By John Holland, Chief Content Officer, CustomerCentric Selling® -The Sales Training Company
Image courtesy of Franky242 at FreeDigitalPhotos.net
One of a sales manager’s primary responsibilities is ensuring salespeople work on qualified opportunities. After executing sales ready messaging® sellers trained in CustomerCentric Selling® should be able to answer the following call debriefing questions:
1. What title they called on?
2. What goal(s) the buyer shared?
3. For each goal, what are the reasons it can’t be achieved today (without your offering)?
4. What capabilities within your offering are needed to address the reasons?
5. What is the value (potential benefit vs. estimated cost)?
Oddly enough, if non-Key Players with or without a seller’s help evaluate offerings and request funding, financial approvers will want answers to questions 2 – 5. In the same way, sales managers want to know opportunities are grounded in value and payback, so it is financial approvers want the same assurance. Both parties recognize that without adequate payback expenditures won’t be made.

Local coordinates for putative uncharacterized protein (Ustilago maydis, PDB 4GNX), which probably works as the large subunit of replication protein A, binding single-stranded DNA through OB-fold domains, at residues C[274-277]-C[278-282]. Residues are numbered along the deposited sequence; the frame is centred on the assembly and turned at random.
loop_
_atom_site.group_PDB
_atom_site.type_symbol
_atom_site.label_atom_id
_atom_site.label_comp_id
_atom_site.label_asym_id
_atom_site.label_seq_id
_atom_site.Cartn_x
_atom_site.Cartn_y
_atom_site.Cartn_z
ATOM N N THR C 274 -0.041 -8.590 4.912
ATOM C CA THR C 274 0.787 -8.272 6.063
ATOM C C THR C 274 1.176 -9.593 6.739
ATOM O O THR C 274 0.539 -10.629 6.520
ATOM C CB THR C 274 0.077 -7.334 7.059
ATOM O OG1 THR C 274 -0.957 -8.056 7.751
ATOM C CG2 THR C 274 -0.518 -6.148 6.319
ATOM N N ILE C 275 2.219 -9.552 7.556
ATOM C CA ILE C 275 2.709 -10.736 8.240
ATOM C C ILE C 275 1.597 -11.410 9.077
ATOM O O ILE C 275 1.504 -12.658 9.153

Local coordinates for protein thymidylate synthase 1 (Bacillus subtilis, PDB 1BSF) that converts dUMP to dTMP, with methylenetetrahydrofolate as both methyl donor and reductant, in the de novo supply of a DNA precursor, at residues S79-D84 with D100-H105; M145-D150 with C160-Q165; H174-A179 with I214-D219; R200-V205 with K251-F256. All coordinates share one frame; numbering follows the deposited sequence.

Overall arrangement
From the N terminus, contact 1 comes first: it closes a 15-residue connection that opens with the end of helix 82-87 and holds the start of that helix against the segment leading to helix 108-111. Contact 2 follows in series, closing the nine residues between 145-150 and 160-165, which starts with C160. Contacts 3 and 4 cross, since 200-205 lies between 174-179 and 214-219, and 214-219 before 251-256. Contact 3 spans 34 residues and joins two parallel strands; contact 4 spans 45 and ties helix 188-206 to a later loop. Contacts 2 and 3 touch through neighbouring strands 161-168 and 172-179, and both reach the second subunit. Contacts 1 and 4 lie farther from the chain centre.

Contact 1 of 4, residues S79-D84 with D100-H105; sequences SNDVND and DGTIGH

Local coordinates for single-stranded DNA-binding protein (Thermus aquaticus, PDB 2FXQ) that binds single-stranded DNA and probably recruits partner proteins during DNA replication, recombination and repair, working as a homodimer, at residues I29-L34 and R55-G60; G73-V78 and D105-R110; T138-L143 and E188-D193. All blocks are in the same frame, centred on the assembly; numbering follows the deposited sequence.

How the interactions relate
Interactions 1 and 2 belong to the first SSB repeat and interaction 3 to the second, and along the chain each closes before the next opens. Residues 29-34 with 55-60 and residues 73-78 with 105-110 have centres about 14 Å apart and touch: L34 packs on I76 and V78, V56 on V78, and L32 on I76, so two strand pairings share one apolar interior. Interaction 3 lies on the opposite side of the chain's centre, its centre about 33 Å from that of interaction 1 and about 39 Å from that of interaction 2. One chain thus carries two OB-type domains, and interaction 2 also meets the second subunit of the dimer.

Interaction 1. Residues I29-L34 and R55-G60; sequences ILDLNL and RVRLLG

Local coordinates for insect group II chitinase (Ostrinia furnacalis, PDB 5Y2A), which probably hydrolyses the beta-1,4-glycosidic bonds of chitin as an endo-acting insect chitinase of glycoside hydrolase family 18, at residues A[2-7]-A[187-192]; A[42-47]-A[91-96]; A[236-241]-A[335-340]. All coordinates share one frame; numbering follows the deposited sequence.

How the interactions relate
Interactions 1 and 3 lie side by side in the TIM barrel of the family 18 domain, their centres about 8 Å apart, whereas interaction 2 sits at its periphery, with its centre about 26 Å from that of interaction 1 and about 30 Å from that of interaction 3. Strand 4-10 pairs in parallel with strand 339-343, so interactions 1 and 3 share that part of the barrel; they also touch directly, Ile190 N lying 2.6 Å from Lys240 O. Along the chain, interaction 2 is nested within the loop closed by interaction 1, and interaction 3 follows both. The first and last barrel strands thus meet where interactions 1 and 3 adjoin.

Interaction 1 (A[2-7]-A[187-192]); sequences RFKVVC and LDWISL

Sign-up for one the next sales training workshops to learn how to better qualify opportunities and collaborate with buyers.
You’ve heard me rail on about how many internal evaluations done without seller help focus on products and lack enterprise views of business outcomes that can be improved. Two comments regarding the CCS® approach to qualification:
- When champion letters address the debriefing questions, the buyer is far better positioned to explain why initiatives should be funded.
- If Sequences of Events (SOE) are agreed upon, one of the most critical steps is the cost vs. benefit (usually a “Go/No-Go step) for buyers and vendors.
This points out the value sales professionals should bring to the table. The old view that sellers “educate” buyers should be a distant memory. Information on the Internet is in such abundance that non-Key Players self-educate and value being shielded from seller attempts to influence requirements.
Ultimately sellers and buyers share a common objective: Determine if buying offerings is a sound financial decision. Self-service, non-executive buyers are ill equipped to build business cases. For that reason funding is likely to be denied (and a great deal of time wasted).
For decades, sellers enjoyed an advantage as the keepers of product information. The pendulum swung when the mind-numbing amount of information became available via the Internet and social networking. The pendulum appears to have swung too far. Enlightened buyers armed with information about offerings could benefit from seller efforts to quantify the potential benefits and payback that can be realized.
Buyers and vendors would benefit if they found ways to collaborate when evaluating offerings.